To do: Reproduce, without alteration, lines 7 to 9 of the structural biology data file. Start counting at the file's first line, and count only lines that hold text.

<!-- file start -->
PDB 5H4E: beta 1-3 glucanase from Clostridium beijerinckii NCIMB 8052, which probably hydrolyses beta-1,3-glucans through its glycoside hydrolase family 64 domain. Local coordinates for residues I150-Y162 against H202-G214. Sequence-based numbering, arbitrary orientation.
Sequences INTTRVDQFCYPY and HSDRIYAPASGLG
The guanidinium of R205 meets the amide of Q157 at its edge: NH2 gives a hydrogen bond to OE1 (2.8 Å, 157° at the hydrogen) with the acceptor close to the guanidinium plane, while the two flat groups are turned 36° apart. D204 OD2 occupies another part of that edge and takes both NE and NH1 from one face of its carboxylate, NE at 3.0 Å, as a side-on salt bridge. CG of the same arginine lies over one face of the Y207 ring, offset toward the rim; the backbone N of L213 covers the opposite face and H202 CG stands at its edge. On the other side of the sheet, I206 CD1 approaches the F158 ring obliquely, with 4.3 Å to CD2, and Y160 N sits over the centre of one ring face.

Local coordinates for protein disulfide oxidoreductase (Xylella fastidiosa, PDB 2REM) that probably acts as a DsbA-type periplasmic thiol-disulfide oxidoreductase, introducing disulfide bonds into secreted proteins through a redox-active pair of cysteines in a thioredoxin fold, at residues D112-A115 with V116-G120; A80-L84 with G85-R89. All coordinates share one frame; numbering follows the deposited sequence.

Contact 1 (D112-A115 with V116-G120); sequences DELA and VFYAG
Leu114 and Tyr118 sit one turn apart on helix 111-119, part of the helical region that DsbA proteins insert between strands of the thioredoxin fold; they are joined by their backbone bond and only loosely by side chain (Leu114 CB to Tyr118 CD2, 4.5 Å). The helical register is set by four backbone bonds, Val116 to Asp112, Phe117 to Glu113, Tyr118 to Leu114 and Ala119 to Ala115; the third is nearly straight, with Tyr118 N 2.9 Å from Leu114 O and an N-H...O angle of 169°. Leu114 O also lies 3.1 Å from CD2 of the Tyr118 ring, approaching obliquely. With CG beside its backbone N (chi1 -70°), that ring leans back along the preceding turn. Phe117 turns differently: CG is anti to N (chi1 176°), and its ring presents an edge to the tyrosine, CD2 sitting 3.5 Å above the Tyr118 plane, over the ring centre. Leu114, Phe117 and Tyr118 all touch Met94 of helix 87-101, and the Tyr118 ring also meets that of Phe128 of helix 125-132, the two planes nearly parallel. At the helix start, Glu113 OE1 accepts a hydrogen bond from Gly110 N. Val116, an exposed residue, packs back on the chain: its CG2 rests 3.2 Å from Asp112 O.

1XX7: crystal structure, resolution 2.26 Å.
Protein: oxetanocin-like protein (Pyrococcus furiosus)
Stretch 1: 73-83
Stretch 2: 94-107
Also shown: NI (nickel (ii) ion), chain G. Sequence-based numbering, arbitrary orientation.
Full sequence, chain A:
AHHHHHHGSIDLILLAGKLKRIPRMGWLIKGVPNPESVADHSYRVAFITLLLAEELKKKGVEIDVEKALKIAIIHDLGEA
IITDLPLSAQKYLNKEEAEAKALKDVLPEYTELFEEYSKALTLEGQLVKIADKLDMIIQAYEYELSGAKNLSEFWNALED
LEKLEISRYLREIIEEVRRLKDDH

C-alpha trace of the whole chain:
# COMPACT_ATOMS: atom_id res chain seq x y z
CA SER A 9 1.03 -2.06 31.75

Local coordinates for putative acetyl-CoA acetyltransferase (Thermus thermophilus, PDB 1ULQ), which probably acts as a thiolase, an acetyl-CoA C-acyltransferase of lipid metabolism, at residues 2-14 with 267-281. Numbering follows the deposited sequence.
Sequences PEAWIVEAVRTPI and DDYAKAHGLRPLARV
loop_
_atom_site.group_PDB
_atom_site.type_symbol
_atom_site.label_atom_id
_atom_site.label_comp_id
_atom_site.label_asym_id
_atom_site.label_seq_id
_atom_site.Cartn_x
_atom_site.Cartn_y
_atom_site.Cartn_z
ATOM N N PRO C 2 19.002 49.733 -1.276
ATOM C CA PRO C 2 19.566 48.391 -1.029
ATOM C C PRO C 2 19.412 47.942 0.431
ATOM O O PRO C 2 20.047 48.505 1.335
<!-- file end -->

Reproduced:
1XX7: crystal structure, resolution 2.26 Å.
Protein: oxetanocin-like protein (Pyrococcus furiosus)
Stretch 1: 73-83